Introduction: Invasive assessment of pulmonary artery pressure (PAP), via right heart catheterization, is part of the usual protocol prior to heart transplantation. Echocardiography is considered a valuable technique to evaluate PAP. We sought to determine the reliability of measurements of PAP via a noninvasive technique, echocardiography, in relation to the estimated PAP via right catheterization. We also determined its safety when invasive procedures are restricted to just patients with pulmonary hypertension (PHT) according to echocardiographic parameters.
Materials and methods: We performed a retrospective study of 67 right catheterizations performed in our hospital, within the heart transplant study protocol, from January 2000 to December 2006. PAP parameters were estimated by echocardiography and right catheterization.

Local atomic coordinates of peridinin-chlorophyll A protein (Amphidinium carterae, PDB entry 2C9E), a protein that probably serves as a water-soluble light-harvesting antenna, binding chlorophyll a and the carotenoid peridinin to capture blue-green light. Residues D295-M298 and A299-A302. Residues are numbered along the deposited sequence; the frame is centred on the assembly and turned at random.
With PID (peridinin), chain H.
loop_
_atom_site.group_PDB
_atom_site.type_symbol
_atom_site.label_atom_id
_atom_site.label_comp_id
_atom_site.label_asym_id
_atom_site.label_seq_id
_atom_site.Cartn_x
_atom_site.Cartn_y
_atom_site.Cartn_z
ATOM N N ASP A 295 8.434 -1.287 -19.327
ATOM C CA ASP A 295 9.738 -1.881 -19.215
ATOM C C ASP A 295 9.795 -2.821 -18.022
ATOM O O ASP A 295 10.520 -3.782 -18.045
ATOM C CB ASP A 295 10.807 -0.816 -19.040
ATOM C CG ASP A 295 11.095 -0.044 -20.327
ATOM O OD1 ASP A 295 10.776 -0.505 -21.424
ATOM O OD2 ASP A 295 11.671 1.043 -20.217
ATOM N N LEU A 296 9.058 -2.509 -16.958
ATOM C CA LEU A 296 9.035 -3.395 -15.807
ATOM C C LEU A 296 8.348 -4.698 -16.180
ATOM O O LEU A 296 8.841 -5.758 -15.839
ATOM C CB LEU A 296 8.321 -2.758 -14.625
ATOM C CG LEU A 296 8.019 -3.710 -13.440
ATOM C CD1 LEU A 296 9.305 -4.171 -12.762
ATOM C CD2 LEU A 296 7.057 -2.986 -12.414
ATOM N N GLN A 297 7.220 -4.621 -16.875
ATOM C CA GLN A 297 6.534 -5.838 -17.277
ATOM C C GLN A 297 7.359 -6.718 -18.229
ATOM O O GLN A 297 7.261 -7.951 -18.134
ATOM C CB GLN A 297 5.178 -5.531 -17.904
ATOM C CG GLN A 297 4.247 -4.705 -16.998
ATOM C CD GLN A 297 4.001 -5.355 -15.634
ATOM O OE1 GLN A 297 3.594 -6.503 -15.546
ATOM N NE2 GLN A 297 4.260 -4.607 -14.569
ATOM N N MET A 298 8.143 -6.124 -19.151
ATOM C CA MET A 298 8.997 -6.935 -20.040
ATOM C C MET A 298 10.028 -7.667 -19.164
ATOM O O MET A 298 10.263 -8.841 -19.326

Results: Hemodynamically, 57.1% of the patients had severe PHT (more than 45 mm Hg mean PAP); 13.2% moderate PHT (between 35 and 45 mm Hg mean PAP); 12.1% had mild PHT (between 25 and 35 mm Hg mean PAP); and 17.6% of patients showed no PHT. Pearson correlation index with systolic PAP (estimated via echocardiography) and mean PAP (calculated via invasive method) was 0.69 (P < .001). PHT was considered significant when systolic PAP estimated via echocardiography reached more than 40 mm Hg and mean PAP estimated via right catheterization reached more than 35 mm Hg, the value from which the vasodilator test was carried out. According to these parameters, echocardiography showed a sensitivity of 89% to diagnose significant PHT and 46% specificity, with positive and negative predictive values of 70% and 76%, respectively.